Station crew captures Japanese HTV-2 cargo ship (UPDATED)

Editor's note...
  • Posted at 06:57 AM, 01/27/11: Station crew captures Japanese HTV-2 cargo ship
  • Updated at 11:10 AM, 01/27/11: HTV-2 docked to station
  • Updated at 07:20 PM, 01/27/11: Hatches opened
CBS News

An umanned Japanese cargo ship carrying 8,500 pounds of supplies, science gear and spare parts was plucked out of open space by the International Space Station's robot arm Thursday to complete a smooth automated rendezvous.

Arm operator Catherine "Cady" Coleman, working with Italian astronaut Paolo Nespoli inside the station's multi-window cupola compartment, locked the station's arm onto the HTV-2 cargo ship "Kounotori" at 6:41 a.m. EST as the two spacecraft sailed 220 miles above the southern Indian Ocean.

"Houston, station, HTV capture is complete," Nespoli radioed.

"Great job, you guys, on the morning's work," called astronaut Megan McArthur from mission control in Houston. "Congratulations to all of you and congratulations to the HTV flight control team. Great work today."

"Megan, we have Kounotori in our grasp," Coleman replied. "It demonstrates what we can do when humans and robots work together. We look forward to bringing HTV-2 Kounotori aboard the International Space Station."

The International Space Station's robot arm, operated by astronaut Catherine "Cady" Coleman, locked onto the HTV-2 cargo craft as the two spacecraft sailed over Egypt. (Photo: NASA/Nespoli)

Nespoli then maneuvered the 17.5-ton HTV-2 to an Earth-facing docking port on the station's forward Harmony module where it was locked in place at 9:51 a.m. Hatches between the station and the cargo ship were opened ahead of schedule Thursday afternoon.

At the Baikonur Cosmodrome in Kazakhstan, meanwhile, engineers readied an unmanned Russian Progress cargo ship for launch at 8:31 p.m. EST Thursday. Assuming an on-time liftoff, the Progress will dock at the Russian Pirs module Saturday around 9:40 p.m. The station crew then will prepare for the arrival of the shuttle Discovery, carrying a cargo storage module and additional supplies and equipment, at the end of the month.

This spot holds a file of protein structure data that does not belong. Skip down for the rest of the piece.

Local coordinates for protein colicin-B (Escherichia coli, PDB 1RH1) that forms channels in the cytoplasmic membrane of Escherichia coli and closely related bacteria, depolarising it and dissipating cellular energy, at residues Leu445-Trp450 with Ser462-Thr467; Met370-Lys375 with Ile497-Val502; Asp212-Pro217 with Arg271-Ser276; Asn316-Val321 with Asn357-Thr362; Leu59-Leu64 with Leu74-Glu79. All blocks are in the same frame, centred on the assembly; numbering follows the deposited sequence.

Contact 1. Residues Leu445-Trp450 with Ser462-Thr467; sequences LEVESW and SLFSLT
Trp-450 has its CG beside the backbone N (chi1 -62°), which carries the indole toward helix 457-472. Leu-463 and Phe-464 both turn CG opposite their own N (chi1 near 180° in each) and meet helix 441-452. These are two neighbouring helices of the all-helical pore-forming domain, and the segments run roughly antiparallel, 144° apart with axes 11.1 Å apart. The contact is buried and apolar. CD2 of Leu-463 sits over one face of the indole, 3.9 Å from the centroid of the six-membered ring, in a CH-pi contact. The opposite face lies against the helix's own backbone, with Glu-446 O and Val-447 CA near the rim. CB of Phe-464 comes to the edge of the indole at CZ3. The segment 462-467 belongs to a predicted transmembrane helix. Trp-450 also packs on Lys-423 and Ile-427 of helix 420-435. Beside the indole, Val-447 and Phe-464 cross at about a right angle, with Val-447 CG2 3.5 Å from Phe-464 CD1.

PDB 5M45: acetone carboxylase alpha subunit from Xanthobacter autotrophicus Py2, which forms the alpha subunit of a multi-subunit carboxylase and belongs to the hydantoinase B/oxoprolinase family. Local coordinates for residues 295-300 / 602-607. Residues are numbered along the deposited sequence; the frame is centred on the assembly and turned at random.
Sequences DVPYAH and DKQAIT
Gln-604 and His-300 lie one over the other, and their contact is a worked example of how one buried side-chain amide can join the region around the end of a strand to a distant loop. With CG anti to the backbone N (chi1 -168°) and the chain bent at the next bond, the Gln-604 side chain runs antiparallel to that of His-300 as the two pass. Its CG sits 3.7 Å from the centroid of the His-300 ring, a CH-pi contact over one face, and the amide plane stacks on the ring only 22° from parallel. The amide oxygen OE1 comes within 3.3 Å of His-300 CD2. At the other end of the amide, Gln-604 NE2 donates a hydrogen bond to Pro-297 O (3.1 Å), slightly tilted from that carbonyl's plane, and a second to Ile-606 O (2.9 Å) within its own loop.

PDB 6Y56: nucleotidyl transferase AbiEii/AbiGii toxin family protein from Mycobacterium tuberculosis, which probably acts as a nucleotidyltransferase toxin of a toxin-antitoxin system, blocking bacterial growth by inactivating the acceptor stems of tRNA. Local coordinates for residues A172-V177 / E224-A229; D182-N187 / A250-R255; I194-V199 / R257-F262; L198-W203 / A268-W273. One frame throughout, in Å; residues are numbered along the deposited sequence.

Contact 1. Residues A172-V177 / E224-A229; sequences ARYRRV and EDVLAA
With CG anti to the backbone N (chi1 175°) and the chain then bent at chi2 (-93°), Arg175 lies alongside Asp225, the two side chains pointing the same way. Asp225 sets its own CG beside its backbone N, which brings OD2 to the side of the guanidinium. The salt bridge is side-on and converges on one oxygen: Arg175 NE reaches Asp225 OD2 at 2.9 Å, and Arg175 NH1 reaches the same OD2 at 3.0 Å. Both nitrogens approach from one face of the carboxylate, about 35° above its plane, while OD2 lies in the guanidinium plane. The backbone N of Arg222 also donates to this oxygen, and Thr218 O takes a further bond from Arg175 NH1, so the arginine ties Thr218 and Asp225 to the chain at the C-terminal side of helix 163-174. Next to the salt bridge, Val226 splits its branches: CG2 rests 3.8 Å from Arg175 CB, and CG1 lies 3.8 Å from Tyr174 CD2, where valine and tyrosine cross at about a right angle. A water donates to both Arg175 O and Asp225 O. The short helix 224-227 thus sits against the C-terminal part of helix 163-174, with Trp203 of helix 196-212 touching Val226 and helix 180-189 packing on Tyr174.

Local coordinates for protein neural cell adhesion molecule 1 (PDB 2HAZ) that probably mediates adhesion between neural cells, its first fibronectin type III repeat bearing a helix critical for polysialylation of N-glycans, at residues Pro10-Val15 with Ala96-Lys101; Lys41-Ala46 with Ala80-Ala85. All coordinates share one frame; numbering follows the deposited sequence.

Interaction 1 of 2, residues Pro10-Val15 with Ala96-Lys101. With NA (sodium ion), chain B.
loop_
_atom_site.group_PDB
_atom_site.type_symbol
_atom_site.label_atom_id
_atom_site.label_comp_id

The HTV-2, developed by the Japan Aerospace Exploration Agency, or JAXA, as a contribution to the space station program, was launched Jan. 22 atop an H-2B rocket from the Tanegashima Space Center in southern Japan.

Unlike Russia's unmanned Progress supply ship and the European Space Agency's Automated Transfer Vehicle, the HTV can carry both pressurized and unpressurized cargo, including equipment too big to pass through the space station's hatches.

For Japan's second cargo flight, the pressurized section of the cargo ship was loaded with 6,455 pounds of equipment and supplies in six cargo racks, including food and crew provisioning. The pressurized section also carries Japan's Kobairo gradient heating furnace, a crystal growth research facility that will be moved into the Japanese Kibo module.

An unpressurized cargo bay just behind the pressurized section carries a pallet loaded with a spare flex hose rotary coupler for the station's ammonia coolant system radiators and a cargo container loaded with spare electronic components. The unpressurized cargo weighs 2,043 pounds.

The pallet will be extracted by the station's robot arm Feb. 1 and then maneuvered to the far end of the Japanese Kibo module on the left side of the station. A smaller Japanese robot arm then will lock on and move the pallet to an external porch used for Japanese experiments. The cargo pallet will be moved back to the HTV-2 later and re-inserted in its payload bay.

The cargo container and the flex hose rotary coupler, meanwhile, will be moved from the porch to the station's solar power truss by the station arm and a Canadian robotic attachment called the Special Purpose Dexterous Manipulator.

Once fully unloaded, the pressurized section of the HTV-2 will be loaded with trash and no-longer-needed equipment. The flight plan calls for Coleman to detach the spacecraft from the station on March 28. The next day, the HTV-2 will fall back into the atmosphere and burn up.